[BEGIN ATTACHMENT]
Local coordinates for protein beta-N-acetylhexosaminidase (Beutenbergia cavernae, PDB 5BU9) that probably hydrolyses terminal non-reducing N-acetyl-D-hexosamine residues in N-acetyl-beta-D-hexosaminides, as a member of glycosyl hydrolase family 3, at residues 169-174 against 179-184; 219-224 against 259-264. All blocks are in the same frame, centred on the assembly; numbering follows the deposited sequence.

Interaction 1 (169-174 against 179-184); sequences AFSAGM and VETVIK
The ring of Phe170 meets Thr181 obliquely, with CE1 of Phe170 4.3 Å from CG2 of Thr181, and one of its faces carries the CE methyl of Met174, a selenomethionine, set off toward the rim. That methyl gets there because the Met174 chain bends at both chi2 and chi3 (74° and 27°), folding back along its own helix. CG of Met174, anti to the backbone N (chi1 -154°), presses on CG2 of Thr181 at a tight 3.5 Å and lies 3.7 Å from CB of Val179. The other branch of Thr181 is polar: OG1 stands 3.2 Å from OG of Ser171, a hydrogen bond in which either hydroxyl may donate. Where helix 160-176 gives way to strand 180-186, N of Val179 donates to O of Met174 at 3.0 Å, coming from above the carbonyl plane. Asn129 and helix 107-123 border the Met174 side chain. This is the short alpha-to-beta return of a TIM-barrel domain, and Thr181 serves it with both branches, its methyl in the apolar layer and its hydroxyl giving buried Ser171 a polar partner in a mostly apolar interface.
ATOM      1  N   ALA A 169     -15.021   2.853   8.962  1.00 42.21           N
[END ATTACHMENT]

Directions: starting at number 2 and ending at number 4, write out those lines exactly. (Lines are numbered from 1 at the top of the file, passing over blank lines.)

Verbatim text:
Interaction 1 (169-174 against 179-184); sequences AFSAGM and VETVIK
The ring of Phe170 meets Thr181 obliquely, with CE1 of Phe170 4.3 Å from CG2 of Thr181, and one of its faces carries the CE methyl of Met174, a selenomethionine, set off toward the rim. That methyl gets there because the Met174 chain bends at both chi2 and chi3 (74° and 27°), folding back along its own helix. CG of Met174, anti to the backbone N (chi1 -154°), presses on CG2 of Thr181 at a tight 3.5 Å and lies 3.7 Å from CB of Val179. The other branch of Thr181 is polar: OG1 stands 3.2 Å from OG of Ser171, a hydrogen bond in which either hydroxyl may donate. Where helix 160-176 gives way to strand 180-186, N of Val179 donates to O of Met174 at 3.0 Å, coming from above the carbonyl plane. Asn129 and helix 107-123 border the Met174 side chain. This is the short alpha-to-beta return of a TIM-barrel domain, and Thr181 serves it with both branches, its methyl in the apolar layer and its hydroxyl giving buried Ser171 a polar partner in a mostly apolar interface.
ATOM      1  N   ALA A 169     -15.021   2.853   8.962  1.00 42.21           N